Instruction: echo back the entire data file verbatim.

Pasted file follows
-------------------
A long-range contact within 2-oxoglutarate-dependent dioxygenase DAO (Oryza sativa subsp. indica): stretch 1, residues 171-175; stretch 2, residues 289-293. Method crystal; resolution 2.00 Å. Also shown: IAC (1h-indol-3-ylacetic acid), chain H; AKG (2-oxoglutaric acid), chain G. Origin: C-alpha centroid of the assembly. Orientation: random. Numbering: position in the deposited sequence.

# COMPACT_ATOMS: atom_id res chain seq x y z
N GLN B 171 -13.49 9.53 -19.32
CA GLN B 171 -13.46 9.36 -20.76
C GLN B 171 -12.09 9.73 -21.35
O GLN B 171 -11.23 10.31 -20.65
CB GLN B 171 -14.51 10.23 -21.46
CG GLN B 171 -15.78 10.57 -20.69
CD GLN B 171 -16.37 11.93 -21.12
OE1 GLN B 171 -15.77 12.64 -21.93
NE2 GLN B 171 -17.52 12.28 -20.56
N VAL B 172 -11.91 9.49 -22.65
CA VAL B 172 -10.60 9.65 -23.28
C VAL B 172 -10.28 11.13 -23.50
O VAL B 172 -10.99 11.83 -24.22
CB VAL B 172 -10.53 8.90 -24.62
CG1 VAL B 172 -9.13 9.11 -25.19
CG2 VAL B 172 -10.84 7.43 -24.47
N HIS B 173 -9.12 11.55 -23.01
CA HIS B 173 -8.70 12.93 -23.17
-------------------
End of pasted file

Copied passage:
A long-range contact within 2-oxoglutarate-dependent dioxygenase DAO (Oryza sativa subsp. indica): stretch 1, residues 171-175; stretch 2, residues 289-293. Method crystal; resolution 2.00 Å. Also shown: IAC (1h-indol-3-ylacetic acid), chain H; AKG (2-oxoglutaric acid), chain G. Origin: C-alpha centroid of the assembly. Orientation: random. Numbering: position in the deposited sequence.

# COMPACT_ATOMS: atom_id res chain seq x y z
N GLN B 171 -13.49 9.53 -19.32
CA GLN B 171 -13.46 9.36 -20.76
C GLN B 171 -12.09 9.73 -21.35
O GLN B 171 -11.23 10.31 -20.65
CB GLN B 171 -14.51 10.23 -21.46
CG GLN B 171 -15.78 10.57 -20.69
CD GLN B 171 -16.37 11.93 -21.12
OE1 GLN B 171 -15.77 12.64 -21.93
NE2 GLN B 171 -17.52 12.28 -20.56
N VAL B 172 -11.91 9.49 -22.65
CA VAL B 172 -10.60 9.65 -23.28
C VAL B 172 -10.28 11.13 -23.50
O VAL B 172 -10.99 11.83 -24.22
CB VAL B 172 -10.53 8.90 -24.62
CG1 VAL B 172 -9.13 9.11 -25.19
CG2 VAL B 172 -10.84 7.43 -24.47
N HIS B 173 -9.12 11.55 -23.01
CA HIS B 173 -8.70 12.93 -23.17